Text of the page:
The dog “park” at Morro Dunes RV Park. (Courthouse News photo / Chris Marshall)

Seafood restaurants, art galleries, souvenir shops and both covered and uncovered public seating areas fill the busy embarcadero area down the road. The diverse crowd on the commercial strip that weekend included vacationers, surfers, anglers and locals.

Fisherfolk can drop lures from the shore or kayaks and sailboats on the water not far from Morro Rock, often close to groups of sea otters. Large commercial shipping vessels lurk further out. The waters in and around the bay are home to snapper, bass, salmon and tuna.

Not the nicest RV park I’ve visited, Morro Dunes is also far from the worst, and it might be just what some including families and the socially inclined are looking for in a vacation spot.

Morro Bay State Park

I prefer the ambience of campgrounds and a bit more space. Over a hill from the busy embarcadero, Morro Bay State Park had both.

Spread out over 2,700 acres, the 129 sites for RVs and tents border a challenging 18-hole golf course on one side and a marina with a busy cafe on the other. Boat slips and kayas are available for rent. A small launch is available for people who bring their own kayaks, though during my visit many preferred a small, quiet speck of a beach between the golf course and bay.

(Courthouse News photo / Chris Marshall)

A dog-friendly boardwalk at the marina leads through mud and sand flats and a protected estuary that is one of the most important stops for birds migrating between Alaska and South America.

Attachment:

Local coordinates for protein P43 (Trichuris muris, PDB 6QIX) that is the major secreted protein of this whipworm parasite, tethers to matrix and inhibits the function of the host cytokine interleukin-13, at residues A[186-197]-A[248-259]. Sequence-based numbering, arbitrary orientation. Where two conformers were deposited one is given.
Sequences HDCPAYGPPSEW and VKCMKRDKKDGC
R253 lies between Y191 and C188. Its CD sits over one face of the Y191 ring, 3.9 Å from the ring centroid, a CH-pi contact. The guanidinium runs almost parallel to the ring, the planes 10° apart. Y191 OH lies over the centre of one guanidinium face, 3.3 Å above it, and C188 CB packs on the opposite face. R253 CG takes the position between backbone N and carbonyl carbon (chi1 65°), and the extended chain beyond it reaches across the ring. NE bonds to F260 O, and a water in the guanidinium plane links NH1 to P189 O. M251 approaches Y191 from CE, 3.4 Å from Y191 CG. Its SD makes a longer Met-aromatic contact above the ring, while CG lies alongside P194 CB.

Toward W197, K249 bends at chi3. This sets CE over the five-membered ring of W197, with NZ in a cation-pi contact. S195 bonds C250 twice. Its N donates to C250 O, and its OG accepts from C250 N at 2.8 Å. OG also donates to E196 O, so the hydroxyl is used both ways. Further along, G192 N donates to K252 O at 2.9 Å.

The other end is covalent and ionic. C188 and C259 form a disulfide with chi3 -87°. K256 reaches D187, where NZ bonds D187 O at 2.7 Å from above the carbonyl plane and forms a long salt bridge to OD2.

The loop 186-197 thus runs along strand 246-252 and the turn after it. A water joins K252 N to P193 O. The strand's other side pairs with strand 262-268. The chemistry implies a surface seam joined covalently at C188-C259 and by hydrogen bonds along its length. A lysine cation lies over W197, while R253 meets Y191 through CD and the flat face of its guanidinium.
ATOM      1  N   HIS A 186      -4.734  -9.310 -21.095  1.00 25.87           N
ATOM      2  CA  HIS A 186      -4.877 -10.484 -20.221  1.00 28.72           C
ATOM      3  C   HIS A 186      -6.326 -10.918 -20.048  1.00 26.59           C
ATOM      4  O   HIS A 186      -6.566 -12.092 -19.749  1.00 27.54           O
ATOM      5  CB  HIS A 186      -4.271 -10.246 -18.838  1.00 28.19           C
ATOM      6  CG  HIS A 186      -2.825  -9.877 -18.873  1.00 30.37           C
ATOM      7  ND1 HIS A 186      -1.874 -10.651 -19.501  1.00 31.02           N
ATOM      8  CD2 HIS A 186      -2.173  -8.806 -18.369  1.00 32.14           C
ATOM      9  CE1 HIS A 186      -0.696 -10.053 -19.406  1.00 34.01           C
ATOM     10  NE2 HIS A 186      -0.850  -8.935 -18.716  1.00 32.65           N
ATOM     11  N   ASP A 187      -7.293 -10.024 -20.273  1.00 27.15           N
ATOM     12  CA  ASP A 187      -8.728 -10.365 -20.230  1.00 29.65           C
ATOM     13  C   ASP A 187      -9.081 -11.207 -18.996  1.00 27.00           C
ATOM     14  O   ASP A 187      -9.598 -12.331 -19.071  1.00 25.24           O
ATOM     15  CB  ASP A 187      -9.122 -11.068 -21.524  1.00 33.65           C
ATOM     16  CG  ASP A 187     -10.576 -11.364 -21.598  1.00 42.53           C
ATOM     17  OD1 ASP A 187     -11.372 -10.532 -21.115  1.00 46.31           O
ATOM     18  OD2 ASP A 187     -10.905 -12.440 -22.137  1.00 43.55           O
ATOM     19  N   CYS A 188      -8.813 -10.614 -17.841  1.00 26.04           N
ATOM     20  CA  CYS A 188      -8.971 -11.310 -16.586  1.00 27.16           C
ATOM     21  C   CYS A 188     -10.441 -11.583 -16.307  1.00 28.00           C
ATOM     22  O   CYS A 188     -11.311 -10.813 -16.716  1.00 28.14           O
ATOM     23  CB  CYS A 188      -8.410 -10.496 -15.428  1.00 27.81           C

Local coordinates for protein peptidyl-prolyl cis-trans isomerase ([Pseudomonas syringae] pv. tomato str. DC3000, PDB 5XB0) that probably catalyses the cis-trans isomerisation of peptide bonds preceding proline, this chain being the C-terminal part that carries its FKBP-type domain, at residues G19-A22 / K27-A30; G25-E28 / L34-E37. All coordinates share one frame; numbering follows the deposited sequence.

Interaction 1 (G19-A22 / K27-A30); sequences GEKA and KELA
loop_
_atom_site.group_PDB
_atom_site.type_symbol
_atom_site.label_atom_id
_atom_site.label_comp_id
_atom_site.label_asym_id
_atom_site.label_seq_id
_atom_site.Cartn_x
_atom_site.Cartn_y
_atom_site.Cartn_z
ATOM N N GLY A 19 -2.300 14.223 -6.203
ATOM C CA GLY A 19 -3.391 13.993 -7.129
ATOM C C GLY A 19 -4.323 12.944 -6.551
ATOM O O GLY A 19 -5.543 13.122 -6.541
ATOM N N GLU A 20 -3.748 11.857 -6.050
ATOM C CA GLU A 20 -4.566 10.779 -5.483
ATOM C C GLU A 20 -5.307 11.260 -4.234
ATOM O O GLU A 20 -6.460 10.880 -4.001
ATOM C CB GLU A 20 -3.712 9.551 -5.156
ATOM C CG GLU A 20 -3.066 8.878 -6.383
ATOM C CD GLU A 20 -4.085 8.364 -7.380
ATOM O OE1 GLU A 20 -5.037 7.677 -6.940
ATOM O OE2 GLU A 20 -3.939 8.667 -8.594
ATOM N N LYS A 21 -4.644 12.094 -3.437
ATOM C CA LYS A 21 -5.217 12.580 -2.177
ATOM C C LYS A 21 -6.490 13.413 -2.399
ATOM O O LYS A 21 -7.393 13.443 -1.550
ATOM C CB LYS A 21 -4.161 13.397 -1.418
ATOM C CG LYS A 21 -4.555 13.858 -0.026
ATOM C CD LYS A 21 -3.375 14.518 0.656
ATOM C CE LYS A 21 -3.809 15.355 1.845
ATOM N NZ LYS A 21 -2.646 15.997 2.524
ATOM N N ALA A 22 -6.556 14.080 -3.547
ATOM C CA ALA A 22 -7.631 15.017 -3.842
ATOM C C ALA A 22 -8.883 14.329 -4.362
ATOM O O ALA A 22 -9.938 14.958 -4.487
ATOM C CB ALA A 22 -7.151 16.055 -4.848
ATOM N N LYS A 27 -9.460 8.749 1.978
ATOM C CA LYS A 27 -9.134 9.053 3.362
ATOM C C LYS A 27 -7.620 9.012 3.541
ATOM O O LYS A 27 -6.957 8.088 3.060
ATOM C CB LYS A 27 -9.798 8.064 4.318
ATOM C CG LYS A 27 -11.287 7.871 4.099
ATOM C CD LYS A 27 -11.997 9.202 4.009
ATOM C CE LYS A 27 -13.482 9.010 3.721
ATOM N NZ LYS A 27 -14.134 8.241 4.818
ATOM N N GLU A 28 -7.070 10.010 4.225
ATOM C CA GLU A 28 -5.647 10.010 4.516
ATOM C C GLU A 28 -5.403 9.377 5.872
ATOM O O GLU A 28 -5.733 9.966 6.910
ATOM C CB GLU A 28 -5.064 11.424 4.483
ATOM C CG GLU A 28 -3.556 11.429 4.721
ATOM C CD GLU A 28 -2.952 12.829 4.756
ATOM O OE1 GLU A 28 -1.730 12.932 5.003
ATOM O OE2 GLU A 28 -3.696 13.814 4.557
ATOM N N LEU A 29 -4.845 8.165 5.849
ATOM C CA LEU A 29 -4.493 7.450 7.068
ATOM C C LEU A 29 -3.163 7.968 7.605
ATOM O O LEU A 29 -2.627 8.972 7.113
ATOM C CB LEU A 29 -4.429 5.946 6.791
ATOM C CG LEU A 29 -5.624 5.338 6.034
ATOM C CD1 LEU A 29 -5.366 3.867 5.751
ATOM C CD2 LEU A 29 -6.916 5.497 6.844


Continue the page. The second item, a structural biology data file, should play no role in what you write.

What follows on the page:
Closed due to the pandemic, a museum of natural history stands atop a large hill next to the marina that provides excellent views of the rock, the stacks of a shuttered power plant and the sailboat-lined embarcadero area.

Closer to the action than Morro Strand, hills on both sides made a bike ride to town a bit more arduous, but I made it to a brewery in the middle of the commercial area in approximately 10 minutes.

Still not comfortable eating or drinking inside, the patio full of rowdy revelers, I decided against a beer, probably for the best since I had to ride up the bigger hill on the way back.

Though the park offers showers and a dump site, the 30 sites with water and electric connections do not include sewer hook-ups.

Friendly and helpful, the rangers let me check in early, provided the campers from the night before had vacated the site. Luckily, they had.

The trees near my site provided the right amount of shade, and I could move my chair and solar panels to catch plenty of rays. The large firepit with a grill came in handy the first night.

My neighbors were friendly without being intrusive, and while one group on the other end blared music most of the time, at least it was good, they were having fun and they turned it off well before quiet hours started at 10 p.m.

Come checkout I didn’t want to leave, but it was time to head home. I gassed up in town and — despite the foggy morning — took the scenic route up Highway 1 to the famed Big Sur Coast Highway that starts approximately 40 miles from Morro Bay.